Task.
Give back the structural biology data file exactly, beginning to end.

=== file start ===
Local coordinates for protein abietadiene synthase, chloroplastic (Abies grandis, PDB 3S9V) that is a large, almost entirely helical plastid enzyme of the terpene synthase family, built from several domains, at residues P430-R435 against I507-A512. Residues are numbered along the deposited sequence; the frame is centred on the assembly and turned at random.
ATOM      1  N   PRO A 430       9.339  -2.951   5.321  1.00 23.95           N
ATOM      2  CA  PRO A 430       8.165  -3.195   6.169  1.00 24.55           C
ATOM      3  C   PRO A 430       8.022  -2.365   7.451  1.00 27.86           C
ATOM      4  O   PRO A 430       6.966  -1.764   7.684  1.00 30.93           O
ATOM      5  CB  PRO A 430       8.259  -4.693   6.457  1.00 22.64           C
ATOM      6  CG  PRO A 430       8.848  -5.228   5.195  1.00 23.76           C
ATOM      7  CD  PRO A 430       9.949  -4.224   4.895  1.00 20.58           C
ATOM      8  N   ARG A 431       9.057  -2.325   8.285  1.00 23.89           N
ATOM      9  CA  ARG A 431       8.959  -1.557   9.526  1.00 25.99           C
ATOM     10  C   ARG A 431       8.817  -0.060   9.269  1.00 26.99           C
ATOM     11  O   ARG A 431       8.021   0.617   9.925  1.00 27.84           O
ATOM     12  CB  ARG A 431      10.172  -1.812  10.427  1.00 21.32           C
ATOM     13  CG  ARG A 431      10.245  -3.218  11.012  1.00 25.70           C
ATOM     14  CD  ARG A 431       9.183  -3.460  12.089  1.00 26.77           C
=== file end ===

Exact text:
Local coordinates for protein abietadiene synthase, chloroplastic (Abies grandis, PDB 3S9V) that is a large, almost entirely helical plastid enzyme of the terpene synthase family, built from several domains, at residues P430-R435 against I507-A512. Residues are numbered along the deposited sequence; the frame is centred on the assembly and turned at random.
ATOM      1  N   PRO A 430       9.339  -2.951   5.321  1.00 23.95           N
ATOM      2  CA  PRO A 430       8.165  -3.195   6.169  1.00 24.55           C
ATOM      3  C   PRO A 430       8.022  -2.365   7.451  1.00 27.86           C
ATOM      4  O   PRO A 430       6.966  -1.764   7.684  1.00 30.93           O
ATOM      5  CB  PRO A 430       8.259  -4.693   6.457  1.00 22.64           C
ATOM      6  CG  PRO A 430       8.848  -5.228   5.195  1.00 23.76           C
ATOM      7  CD  PRO A 430       9.949  -4.224   4.895  1.00 20.58           C
ATOM      8  N   ARG A 431       9.057  -2.325   8.285  1.00 23.89           N
ATOM      9  CA  ARG A 431       8.959  -1.557   9.526  1.00 25.99           C
ATOM     10  C   ARG A 431       8.817  -0.060   9.269  1.00 26.99           C
ATOM     11  O   ARG A 431       8.021   0.617   9.925  1.00 27.84           O
ATOM     12  CB  ARG A 431      10.172  -1.812  10.427  1.00 21.32           C
ATOM     13  CG  ARG A 431      10.245  -3.218  11.012  1.00 25.70           C
ATOM     14  CD  ARG A 431       9.183  -3.460  12.089  1.00 26.77           C